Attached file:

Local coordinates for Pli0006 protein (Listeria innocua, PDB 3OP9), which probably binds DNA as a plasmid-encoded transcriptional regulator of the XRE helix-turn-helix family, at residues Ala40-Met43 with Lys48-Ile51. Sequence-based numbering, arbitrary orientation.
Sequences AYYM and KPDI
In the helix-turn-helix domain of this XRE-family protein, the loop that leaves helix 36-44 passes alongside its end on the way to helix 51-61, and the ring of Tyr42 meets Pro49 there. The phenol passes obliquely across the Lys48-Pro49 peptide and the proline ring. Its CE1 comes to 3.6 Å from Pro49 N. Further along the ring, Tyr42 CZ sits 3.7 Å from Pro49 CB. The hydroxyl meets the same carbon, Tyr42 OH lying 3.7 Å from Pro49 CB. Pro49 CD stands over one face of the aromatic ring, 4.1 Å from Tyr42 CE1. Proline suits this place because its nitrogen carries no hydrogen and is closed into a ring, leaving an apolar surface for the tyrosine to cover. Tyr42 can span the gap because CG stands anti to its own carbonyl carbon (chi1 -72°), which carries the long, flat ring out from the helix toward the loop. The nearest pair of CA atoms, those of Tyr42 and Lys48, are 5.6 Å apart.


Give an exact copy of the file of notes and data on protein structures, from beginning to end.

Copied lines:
Local coordinates for Pli0006 protein (Listeria innocua, PDB 3OP9), which probably binds DNA as a plasmid-encoded transcriptional regulator of the XRE helix-turn-helix family, at residues Ala40-Met43 with Lys48-Ile51. Sequence-based numbering, arbitrary orientation.
Sequences AYYM and KPDI
In the helix-turn-helix domain of this XRE-family protein, the loop that leaves helix 36-44 passes alongside its end on the way to helix 51-61, and the ring of Tyr42 meets Pro49 there. The phenol passes obliquely across the Lys48-Pro49 peptide and the proline ring. Its CE1 comes to 3.6 Å from Pro49 N. Further along the ring, Tyr42 CZ sits 3.7 Å from Pro49 CB. The hydroxyl meets the same carbon, Tyr42 OH lying 3.7 Å from Pro49 CB. Pro49 CD stands over one face of the aromatic ring, 4.1 Å from Tyr42 CE1. Proline suits this place because its nitrogen carries no hydrogen and is closed into a ring, leaving an apolar surface for the tyrosine to cover. Tyr42 can span the gap because CG stands anti to its own carbonyl carbon (chi1 -72°), which carries the long, flat ring out from the helix toward the loop. The nearest pair of CA atoms, those of Tyr42 and Lys48, are 5.6 Å apart.